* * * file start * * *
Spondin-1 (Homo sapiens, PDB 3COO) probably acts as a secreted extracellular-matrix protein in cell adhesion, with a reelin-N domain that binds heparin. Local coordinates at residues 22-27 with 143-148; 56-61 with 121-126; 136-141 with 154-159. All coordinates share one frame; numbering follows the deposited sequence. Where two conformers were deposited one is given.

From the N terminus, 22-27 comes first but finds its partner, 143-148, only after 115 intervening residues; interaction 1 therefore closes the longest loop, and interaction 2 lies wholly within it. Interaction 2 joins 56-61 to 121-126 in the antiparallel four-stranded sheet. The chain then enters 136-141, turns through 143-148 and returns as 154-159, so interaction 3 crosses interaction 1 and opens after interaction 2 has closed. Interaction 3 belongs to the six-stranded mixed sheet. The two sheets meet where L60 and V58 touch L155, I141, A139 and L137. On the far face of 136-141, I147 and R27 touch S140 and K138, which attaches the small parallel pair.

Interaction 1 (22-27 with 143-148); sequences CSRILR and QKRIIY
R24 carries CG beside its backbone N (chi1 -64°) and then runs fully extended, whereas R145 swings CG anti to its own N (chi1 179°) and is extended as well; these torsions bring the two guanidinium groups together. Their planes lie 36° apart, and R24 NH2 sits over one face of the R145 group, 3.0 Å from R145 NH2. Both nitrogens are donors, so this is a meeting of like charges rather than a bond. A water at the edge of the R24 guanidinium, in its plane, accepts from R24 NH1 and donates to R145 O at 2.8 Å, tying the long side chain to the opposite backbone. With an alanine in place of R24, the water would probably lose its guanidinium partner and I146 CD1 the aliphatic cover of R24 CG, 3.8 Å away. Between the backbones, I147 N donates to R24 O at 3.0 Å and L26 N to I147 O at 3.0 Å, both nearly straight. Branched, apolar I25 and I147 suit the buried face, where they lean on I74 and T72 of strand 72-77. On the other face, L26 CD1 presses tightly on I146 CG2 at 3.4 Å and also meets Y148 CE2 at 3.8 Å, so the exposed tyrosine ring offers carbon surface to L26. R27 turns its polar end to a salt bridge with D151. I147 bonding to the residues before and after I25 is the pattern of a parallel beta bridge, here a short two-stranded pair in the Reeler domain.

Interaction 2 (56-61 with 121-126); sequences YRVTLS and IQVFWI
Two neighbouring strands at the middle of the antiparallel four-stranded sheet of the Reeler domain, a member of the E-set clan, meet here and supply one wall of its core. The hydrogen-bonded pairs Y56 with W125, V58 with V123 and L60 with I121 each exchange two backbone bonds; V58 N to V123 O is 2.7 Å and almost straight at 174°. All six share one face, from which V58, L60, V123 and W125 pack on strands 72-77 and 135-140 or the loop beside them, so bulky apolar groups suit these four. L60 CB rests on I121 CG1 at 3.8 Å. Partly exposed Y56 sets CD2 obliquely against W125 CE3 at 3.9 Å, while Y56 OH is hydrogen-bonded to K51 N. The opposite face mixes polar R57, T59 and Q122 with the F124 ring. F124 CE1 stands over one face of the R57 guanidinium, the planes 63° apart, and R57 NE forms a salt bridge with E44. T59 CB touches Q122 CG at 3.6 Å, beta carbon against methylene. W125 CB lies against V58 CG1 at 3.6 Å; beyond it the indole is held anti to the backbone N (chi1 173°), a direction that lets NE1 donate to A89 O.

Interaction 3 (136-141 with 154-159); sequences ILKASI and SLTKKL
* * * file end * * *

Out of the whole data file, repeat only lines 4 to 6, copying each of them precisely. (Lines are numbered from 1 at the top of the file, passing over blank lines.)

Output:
R24 carries CG beside its backbone N (chi1 -64°) and then runs fully extended, whereas R145 swings CG anti to its own N (chi1 179°) and is extended as well; these torsions bring the two guanidinium groups together. Their planes lie 36° apart, and R24 NH2 sits over one face of the R145 group, 3.0 Å from R145 NH2. Both nitrogens are donors, so this is a meeting of like charges rather than a bond. A water at the edge of the R24 guanidinium, in its plane, accepts from R24 NH1 and donates to R145 O at 2.8 Å, tying the long side chain to the opposite backbone. With an alanine in place of R24, the water would probably lose its guanidinium partner and I146 CD1 the aliphatic cover of R24 CG, 3.8 Å away. Between the backbones, I147 N donates to R24 O at 3.0 Å and L26 N to I147 O at 3.0 Å, both nearly straight. Branched, apolar I25 and I147 suit the buried face, where they lean on I74 and T72 of strand 72-77. On the other face, L26 CD1 presses tightly on I146 CG2 at 3.4 Å and also meets Y148 CE2 at 3.8 Å, so the exposed tyrosine ring offers carbon surface to L26. R27 turns its polar end to a salt bridge with D151. I147 bonding to the residues before and after I25 is the pattern of a parallel beta bridge, here a short two-stranded pair in the Reeler domain.

Interaction 2 (56-61 with 121-126); sequences YRVTLS and IQVFWI
Two neighbouring strands at the middle of the antiparallel four-stranded sheet of the Reeler domain, a member of the E-set clan, meet here and supply one wall of its core. The hydrogen-bonded pairs Y56 with W125, V58 with V123 and L60 with I121 each exchange two backbone bonds; V58 N to V123 O is 2.7 Å and almost straight at 174°. All six share one face, from which V58, L60, V123 and W125 pack on strands 72-77 and 135-140 or the loop beside them, so bulky apolar groups suit these four. L60 CB rests on I121 CG1 at 3.8 Å. Partly exposed Y56 sets CD2 obliquely against W125 CE3 at 3.9 Å, while Y56 OH is hydrogen-bonded to K51 N. The opposite face mixes polar R57, T59 and Q122 with the F124 ring. F124 CE1 stands over one face of the R57 guanidinium, the planes 63° apart, and R57 NE forms a salt bridge with E44. T59 CB touches Q122 CG at 3.6 Å, beta carbon against methylene. W125 CB lies against V58 CG1 at 3.6 Å; beyond it the indole is held anti to the backbone N (chi1 173°), a direction that lets NE1 donate to A89 O.